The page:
A Yoga Teacher’s Favourite 5 Yoga Moves to do before Bed


Q: How did you pick these yoga poses? 

Liz: For me, these are the ones that have resonated with me over time. The last two (legs up the wall and corpse pose) are traditionally the last poses of a class anyway so it’s nice to finish off the day with those ones. The others like pigeon and cow face, I find they are nice and calming so perfect before bed.

Anything where you’re standing up, it’s almost like you’re getting ready for the day, whereas if you bring it closer to the floor, I always feel it calms me down instantly.

Q: What are the top 5 yoga poses you would recommend to try before bed?

1. Seated pose (Sukasana) with Humming Bee Gesture (Bhramara Mudra) and Humming Bee breath (Bhramara Breath)

Liz: I’d start in a seated position, maybe do a little bit of breath work and hold in a nice mudra (a hand gesture). My choice would be a humming bee gesture as well as humming bee breath or bhramara breath. (See photo above for a beautiful reference!).

As soon as I go into that mudra with that breath and seated pose, I’m better able to find that connection that helps me calm down and feel stillness. The humming bee breath also feels incredibly healing. I was so curious about the effects of humming, that I recently purchased a book called ‘The Humming Effect: Sound Healing for Health and Happiness’. It goes in-depth into the research behind humming and breathing, and how this simple and healing practice can greatly benefit us.

2. Pigeon pose (Eka Pada Rajakapotasana)

Liz: This pose before bed is really great for glutes and getting rid of tension in the lower back. There are so many variations of this pose: you can choose to use supports, bolsters or blocks. Just make sure that it’s comfortable for you and that you do the pose on both sides of your body.

3. Variation of cow-face pose (Gomukhasana)

Liz: This one is really great for releasing tension around the hips. Again, you can sit on blocks if it feels more comfortable for you as well as adding a variation with the arms. For example, depending on what kind of day you’ve had, you can get into cow faced pose (Gomukhasana) and open up through the chest with a stretch in the upper back. Although the opening of the chest is typically more of a ‘morning’ exercise, you might find this variation helpful.

At the end of a long day, I prefer something that feels a bit more nurturing so I opt to lean forward a reach my arms forward too in this pose (pictured). This can feel very cocooning and helps release tension right before bed.

4. Legs up the wall (Viparita Karani)

Liz: So this one’s a calming pose as well and great before bed. I like to lay on the floor and sidle my hips towards the wall. Then allow my arms to fall out to the side, palms faced upwards or maybe take my hands onto the stomach to connect with my breath. It feels really calm and relaxing, which is perfect before bed.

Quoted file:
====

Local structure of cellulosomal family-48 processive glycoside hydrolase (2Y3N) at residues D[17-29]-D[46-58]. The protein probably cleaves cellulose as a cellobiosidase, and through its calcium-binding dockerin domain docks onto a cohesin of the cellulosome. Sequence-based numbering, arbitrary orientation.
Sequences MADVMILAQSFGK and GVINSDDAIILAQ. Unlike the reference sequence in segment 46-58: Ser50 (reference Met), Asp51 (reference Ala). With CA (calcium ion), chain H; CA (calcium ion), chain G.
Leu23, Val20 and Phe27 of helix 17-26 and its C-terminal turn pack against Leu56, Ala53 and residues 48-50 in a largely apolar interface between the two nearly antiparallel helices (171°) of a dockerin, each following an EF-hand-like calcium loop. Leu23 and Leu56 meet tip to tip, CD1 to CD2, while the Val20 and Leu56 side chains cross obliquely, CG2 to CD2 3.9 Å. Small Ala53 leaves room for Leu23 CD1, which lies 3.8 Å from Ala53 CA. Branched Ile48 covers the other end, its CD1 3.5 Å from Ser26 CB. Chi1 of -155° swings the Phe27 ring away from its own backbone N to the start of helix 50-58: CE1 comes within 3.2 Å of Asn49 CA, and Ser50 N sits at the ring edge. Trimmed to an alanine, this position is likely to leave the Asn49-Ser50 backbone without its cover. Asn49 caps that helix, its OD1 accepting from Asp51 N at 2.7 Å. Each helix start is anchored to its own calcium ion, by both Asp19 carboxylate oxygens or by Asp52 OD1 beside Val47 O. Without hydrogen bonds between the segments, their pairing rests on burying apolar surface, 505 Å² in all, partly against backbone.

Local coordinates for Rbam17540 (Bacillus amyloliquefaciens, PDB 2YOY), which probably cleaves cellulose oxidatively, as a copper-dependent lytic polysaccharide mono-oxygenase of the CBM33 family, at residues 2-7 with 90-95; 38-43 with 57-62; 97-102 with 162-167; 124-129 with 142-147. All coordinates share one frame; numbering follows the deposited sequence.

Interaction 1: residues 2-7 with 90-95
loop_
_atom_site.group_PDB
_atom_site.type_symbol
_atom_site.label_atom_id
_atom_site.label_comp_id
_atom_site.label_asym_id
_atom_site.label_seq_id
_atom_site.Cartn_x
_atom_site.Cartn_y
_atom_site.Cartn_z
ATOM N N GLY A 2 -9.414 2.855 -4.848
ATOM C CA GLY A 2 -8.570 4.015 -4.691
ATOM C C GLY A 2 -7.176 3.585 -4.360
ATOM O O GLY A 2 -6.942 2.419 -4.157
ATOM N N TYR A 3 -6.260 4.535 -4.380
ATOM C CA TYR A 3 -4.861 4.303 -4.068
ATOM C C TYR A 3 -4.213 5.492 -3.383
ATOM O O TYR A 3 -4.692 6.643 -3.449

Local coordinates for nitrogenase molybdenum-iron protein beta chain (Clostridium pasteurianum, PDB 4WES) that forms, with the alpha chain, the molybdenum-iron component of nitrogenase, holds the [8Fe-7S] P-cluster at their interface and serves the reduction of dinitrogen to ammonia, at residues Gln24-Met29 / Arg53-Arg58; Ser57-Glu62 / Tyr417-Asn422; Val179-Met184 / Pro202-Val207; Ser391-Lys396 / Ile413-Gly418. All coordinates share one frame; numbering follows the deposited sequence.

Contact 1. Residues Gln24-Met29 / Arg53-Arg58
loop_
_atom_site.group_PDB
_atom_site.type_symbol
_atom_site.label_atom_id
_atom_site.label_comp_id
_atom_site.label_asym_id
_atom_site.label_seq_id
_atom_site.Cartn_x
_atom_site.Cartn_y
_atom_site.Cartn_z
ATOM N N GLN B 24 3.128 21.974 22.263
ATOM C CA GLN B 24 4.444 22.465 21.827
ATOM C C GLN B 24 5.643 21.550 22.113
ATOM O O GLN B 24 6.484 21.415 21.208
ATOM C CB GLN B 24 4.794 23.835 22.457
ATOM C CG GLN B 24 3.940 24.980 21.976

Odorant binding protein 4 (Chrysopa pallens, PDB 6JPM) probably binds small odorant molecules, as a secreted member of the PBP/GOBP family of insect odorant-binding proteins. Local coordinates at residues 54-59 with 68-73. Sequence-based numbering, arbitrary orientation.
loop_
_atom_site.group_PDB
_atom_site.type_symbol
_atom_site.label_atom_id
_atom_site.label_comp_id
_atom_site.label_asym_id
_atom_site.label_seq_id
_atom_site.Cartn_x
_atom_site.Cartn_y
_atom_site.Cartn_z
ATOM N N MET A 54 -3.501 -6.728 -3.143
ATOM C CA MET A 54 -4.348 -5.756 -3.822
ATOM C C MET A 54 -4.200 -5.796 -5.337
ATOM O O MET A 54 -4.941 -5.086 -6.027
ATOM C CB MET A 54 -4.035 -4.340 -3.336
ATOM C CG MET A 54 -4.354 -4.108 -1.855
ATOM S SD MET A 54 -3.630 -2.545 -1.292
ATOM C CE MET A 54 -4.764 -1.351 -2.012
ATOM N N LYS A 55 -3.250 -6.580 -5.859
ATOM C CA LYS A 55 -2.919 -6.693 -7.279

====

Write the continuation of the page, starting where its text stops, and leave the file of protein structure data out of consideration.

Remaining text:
5. Corpse pose (Savasana)

Liz: We typically end classes with this pose, which is very fitting for the end of the day and for getting ready for bed. Sometimes it’s better to do this pose on the floor rather than the bed because the hard surface of the floor can be more supportive. But it’s really up to you, especially if you find it more comfortable on your mattress.

For me, it’s a great relaxation at the end of the day and allows your breath to return back to its natural rhythm. It’s a time when I can just focus on my breathing. After all that stretching, it’s nice to feel your body do what it needs to do and when there is no effort required in the breath.

Hopefully after that, you should be able to feel ready for a good night’s sleep.

Q: How long should I hold these poses for?

Liz: It varies on what you’re looking for. If you’re looking for more of a yin type of practice (a slower and more meditative practice) that would be appropriate for around bedtime, then you can hold these poses for around 3-5 minutes each, longer if you feel like you need it. 

If you’re moving a lot quicker or moving with the breath, you might fire your body up a little bit more so best to take the poses slightly longer I think and working with a longer and deeper breath if you can. 

Pictures: Liz Daffen and Unsplash


More in the series:

  • An Interview with Liz Daffen: Yoga in Pyjamas, Being Kind to Yourself and Misconceptions about Yoga
  • Surrey-based yoga instructor Liz Daffen talks about her nighttime routine and how she winds down before bed
  • A Yoga Teacher’s Favourite 5 Yoga Moves to do before Bed
  • Breathwork, mantras and humming – yogi tips to help you sleep better.



Liz has always had an interest in exercise in various forms, from a young age she took part in ballet, horse riding, cycling, walking and Taekwondo, after university she gravitated towards a career in the corporate world. In recent years, on being made redundant she was keen to get back into more movement and exercise, and so embarked on a 200 Hour Yoga Teacher Training and hasn’t looked back. Since then she has completed numerous other courses to help bring breathing, movement and mindfulness to a variety of ages groups and abilities. Having experienced first-hand the benefits of yoga and Pilates for physical and mental health she enjoys sharing this with others.

Liz is a warm friendly teacher offering classes that are varied and can be adapted to suit individual’s needs.

“I love teaching to all ages and abilities. Many people say that there not flexible enough for yoga, but we all have to start somewhere, and the wonderful thing about Yoga and Pilates is that it can be adapted for all abilities.”

Come along if you would like to stretch, tone, improve posture, reduce stress and increase overall wellbeing.

Breathing. Movement. Mindfulness.



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